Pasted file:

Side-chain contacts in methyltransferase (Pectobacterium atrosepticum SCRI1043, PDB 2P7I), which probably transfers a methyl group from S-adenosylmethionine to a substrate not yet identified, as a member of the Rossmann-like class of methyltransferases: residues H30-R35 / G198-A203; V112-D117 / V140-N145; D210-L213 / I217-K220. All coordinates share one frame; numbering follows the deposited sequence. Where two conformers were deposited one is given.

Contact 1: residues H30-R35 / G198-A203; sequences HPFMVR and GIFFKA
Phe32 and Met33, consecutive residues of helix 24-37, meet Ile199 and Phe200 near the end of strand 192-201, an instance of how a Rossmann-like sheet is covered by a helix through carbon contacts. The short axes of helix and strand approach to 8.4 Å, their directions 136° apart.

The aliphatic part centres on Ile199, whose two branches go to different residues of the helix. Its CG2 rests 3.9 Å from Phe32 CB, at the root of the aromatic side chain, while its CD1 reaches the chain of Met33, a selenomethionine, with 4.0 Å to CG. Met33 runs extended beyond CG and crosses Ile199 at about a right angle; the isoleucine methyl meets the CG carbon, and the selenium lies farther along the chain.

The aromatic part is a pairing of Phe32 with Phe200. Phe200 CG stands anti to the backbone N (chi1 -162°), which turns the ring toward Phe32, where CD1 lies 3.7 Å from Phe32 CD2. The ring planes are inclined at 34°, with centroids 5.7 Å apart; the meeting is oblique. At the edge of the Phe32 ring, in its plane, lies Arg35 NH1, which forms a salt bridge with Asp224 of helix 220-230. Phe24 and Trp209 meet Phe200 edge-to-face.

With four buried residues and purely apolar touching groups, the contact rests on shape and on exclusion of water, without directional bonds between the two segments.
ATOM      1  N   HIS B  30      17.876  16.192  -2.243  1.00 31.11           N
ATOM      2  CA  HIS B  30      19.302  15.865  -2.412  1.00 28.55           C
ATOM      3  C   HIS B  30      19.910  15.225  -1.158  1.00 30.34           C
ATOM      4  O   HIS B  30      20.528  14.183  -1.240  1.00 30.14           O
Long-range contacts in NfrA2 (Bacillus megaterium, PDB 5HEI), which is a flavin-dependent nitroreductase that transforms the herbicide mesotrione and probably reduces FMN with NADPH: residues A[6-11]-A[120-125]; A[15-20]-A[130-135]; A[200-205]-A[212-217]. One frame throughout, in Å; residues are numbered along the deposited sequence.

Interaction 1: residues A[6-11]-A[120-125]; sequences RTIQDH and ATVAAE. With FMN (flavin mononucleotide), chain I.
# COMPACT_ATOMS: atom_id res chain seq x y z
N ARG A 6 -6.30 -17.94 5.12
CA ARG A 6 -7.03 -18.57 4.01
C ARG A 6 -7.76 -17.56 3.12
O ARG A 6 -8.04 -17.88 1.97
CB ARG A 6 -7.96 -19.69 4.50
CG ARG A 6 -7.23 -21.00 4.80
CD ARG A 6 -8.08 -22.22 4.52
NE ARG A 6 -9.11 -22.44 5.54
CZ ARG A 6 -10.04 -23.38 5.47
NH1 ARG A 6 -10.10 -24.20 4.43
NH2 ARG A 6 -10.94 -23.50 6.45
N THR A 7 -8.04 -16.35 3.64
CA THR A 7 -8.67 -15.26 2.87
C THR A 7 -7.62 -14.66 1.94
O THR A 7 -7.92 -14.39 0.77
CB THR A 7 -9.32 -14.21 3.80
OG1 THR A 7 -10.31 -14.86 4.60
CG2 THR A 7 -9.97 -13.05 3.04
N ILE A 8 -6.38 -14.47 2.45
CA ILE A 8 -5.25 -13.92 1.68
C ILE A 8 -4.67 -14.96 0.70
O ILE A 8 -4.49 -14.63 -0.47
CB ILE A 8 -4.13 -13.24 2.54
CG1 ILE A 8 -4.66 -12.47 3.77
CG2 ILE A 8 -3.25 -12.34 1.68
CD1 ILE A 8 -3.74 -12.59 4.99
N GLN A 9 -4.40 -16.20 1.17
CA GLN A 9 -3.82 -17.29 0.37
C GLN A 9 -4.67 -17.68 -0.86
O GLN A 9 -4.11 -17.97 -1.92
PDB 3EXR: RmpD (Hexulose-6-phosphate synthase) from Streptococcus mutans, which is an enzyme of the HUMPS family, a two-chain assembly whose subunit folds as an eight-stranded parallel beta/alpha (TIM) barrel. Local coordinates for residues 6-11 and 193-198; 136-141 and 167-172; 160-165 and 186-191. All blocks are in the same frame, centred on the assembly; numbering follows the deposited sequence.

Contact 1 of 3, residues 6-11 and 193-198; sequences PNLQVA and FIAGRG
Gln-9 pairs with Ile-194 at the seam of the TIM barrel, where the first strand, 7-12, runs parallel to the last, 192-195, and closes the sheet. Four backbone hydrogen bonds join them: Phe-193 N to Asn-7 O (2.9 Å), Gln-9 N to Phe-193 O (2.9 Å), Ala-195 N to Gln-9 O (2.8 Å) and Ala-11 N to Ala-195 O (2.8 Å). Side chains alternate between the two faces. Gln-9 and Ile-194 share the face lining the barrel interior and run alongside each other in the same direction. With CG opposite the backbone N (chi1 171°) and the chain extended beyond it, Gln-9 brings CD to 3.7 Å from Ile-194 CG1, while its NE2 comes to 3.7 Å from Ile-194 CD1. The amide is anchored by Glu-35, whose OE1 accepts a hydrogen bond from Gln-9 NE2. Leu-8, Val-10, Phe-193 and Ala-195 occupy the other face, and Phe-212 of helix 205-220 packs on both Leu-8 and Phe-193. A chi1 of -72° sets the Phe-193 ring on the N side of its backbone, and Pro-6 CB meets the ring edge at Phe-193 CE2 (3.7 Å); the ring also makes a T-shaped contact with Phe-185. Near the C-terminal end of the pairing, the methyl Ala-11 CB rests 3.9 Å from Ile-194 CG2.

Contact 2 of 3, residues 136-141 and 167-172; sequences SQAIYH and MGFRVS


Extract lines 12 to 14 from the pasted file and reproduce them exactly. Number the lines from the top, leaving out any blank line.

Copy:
Interaction 1: residues A[6-11]-A[120-125]; sequences RTIQDH and ATVAAE. With FMN (flavin mononucleotide), chain I.
# COMPACT_ATOMS: atom_id res chain seq x y z
N ARG A 6 -6.30 -17.94 5.12